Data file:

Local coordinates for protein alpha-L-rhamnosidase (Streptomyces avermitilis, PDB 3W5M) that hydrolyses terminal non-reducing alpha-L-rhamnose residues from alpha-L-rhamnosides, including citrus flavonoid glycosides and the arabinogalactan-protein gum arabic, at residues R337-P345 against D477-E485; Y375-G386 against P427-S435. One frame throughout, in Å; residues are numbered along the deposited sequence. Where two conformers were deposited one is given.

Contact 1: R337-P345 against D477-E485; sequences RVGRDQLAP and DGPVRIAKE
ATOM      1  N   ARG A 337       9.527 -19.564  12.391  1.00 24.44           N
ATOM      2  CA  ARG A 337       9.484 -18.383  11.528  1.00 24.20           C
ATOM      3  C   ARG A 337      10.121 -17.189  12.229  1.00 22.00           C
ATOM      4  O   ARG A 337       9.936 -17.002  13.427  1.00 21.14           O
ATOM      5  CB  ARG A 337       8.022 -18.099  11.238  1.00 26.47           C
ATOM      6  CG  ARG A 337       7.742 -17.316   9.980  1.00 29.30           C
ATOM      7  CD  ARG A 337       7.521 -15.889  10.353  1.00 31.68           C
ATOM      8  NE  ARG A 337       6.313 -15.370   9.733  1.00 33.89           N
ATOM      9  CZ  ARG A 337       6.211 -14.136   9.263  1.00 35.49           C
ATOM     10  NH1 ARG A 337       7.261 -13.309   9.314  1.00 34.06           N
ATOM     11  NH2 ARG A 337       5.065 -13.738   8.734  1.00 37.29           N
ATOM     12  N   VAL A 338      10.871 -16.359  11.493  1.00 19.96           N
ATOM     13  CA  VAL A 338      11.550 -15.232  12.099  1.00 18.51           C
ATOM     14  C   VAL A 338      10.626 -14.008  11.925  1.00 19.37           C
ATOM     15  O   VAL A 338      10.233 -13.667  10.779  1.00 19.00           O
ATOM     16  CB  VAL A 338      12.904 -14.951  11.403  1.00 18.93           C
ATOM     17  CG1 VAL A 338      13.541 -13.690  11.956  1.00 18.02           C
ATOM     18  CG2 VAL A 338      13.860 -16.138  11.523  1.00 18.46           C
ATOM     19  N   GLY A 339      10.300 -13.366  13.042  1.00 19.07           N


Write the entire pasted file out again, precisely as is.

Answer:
Local coordinates for protein alpha-L-rhamnosidase (Streptomyces avermitilis, PDB 3W5M) that hydrolyses terminal non-reducing alpha-L-rhamnose residues from alpha-L-rhamnosides, including citrus flavonoid glycosides and the arabinogalactan-protein gum arabic, at residues R337-P345 against D477-E485; Y375-G386 against P427-S435. One frame throughout, in Å; residues are numbered along the deposited sequence. Where two conformers were deposited one is given.

Contact 1: R337-P345 against D477-E485; sequences RVGRDQLAP and DGPVRIAKE
ATOM      1  N   ARG A 337       9.527 -19.564  12.391  1.00 24.44           N
ATOM      2  CA  ARG A 337       9.484 -18.383  11.528  1.00 24.20           C
ATOM      3  C   ARG A 337      10.121 -17.189  12.229  1.00 22.00           C
ATOM      4  O   ARG A 337       9.936 -17.002  13.427  1.00 21.14           O
ATOM      5  CB  ARG A 337       8.022 -18.099  11.238  1.00 26.47           C
ATOM      6  CG  ARG A 337       7.742 -17.316   9.980  1.00 29.30           C
ATOM      7  CD  ARG A 337       7.521 -15.889  10.353  1.00 31.68           C
ATOM      8  NE  ARG A 337       6.313 -15.370   9.733  1.00 33.89           N
ATOM      9  CZ  ARG A 337       6.211 -14.136   9.263  1.00 35.49           C
ATOM     10  NH1 ARG A 337       7.261 -13.309   9.314  1.00 34.06           N
ATOM     11  NH2 ARG A 337       5.065 -13.738   8.734  1.00 37.29           N
ATOM     12  N   VAL A 338      10.871 -16.359  11.493  1.00 19.96           N
ATOM     13  CA  VAL A 338      11.550 -15.232  12.099  1.00 18.51           C
ATOM     14  C   VAL A 338      10.626 -14.008  11.925  1.00 19.37           C
ATOM     15  O   VAL A 338      10.233 -13.667  10.779  1.00 19.00           O
ATOM     16  CB  VAL A 338      12.904 -14.951  11.403  1.00 18.93           C
ATOM     17  CG1 VAL A 338      13.541 -13.690  11.956  1.00 18.02           C
ATOM     18  CG2 VAL A 338      13.860 -16.138  11.523  1.00 18.46           C
ATOM     19  N   GLY A 339      10.300 -13.366  13.042  1.00 19.07           N